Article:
PETALING JAYA: A student-led social enterprise, known as the Kain Movement, wants to empower women, especially those in the B40 group, to generate a side income by upcycling old fabrics into new, everyday items.
The group, which started operating two months ago, consists of Malaysian students who want to start a social enterprise with the aim of tackling social issues such as poverty.
Its co-founder, Amiruddin Ismail, said they were collecting unwanted fabrics from various sources nationwide.
“They can be turned into something new so they would not go to waste just like that,” he said.
As such, unwanted fabrics would be collected from garment factories and corporate bodies. They include unused table cloth or any other fabrics.
Amiruddin said the products to be made would depend on the materials collected.
“Some fabrics are more suitable to be made into tote bags.
“We have partners to conduct workshops to train mothers, especially from the low-income group.”
Ng Yee Luan, who is also one of the co-founders, said at the moment they were focusing on reaching out to mothers in Petaling Jaya.
It is estimated that 2,000 tonnes of fabric waste lands up daily in landfills.
Amiruddin said they had partnered with Petaling Jaya MP Maria Chin Abdullah to reach out to the B40 women in her parliamentary constituency, like those staying at Desa Mentari.
“This can help them to improve their side income.”
The group has also partnered with Kloth Cares to set up a fabric collection bin at Maria’s office.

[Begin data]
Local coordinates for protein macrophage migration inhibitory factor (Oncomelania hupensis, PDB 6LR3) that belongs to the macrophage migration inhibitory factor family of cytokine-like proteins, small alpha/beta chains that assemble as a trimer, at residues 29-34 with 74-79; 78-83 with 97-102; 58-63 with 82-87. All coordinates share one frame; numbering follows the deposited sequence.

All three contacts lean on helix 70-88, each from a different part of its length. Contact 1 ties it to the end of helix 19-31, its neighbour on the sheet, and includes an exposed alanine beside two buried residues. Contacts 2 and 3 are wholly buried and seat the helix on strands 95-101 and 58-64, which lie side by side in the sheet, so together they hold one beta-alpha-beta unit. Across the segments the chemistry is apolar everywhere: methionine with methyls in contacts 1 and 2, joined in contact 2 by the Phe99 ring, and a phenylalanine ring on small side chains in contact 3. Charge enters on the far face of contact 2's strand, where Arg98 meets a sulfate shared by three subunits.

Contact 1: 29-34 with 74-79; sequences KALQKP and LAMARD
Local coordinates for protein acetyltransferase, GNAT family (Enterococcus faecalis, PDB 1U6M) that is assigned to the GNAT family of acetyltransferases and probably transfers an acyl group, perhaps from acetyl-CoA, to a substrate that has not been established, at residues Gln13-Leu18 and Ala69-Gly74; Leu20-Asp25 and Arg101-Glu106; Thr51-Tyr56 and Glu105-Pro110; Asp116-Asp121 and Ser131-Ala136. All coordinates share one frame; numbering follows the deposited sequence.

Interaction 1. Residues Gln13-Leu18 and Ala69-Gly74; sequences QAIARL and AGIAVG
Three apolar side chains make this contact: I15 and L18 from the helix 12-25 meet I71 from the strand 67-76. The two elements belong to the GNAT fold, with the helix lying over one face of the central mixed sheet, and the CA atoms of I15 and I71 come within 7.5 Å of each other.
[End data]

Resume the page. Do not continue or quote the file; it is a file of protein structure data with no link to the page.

Maria said it was a good initiative to empower women, especially housewives, who have to stay at home. She said it might be hard for them to go out to work when they have to take care of their children and the family.
“They can stay at home and take part in this activity to get an extra income.
“We do have poverty in Malaysia. We did a house survey on 620 people and there were still people who earn RM500 and below a month.”
She estimated that more than 10 areas in her constituency had a poverty problem.
Nik Suzila Nik Hassan, who is the co-founder of Kloth Cares, said she was interested in working with enthusiastic young people.
“They know what they want. They give new life to unwanted textiles and collaborate with underprivileged women.
“Our aim is to collect more unwanted fabrics from the landfills. In less than a year, we’ve managed to collect nearly 200,000kg of unwanted textiles. We see this reaching a million kg by 2021.”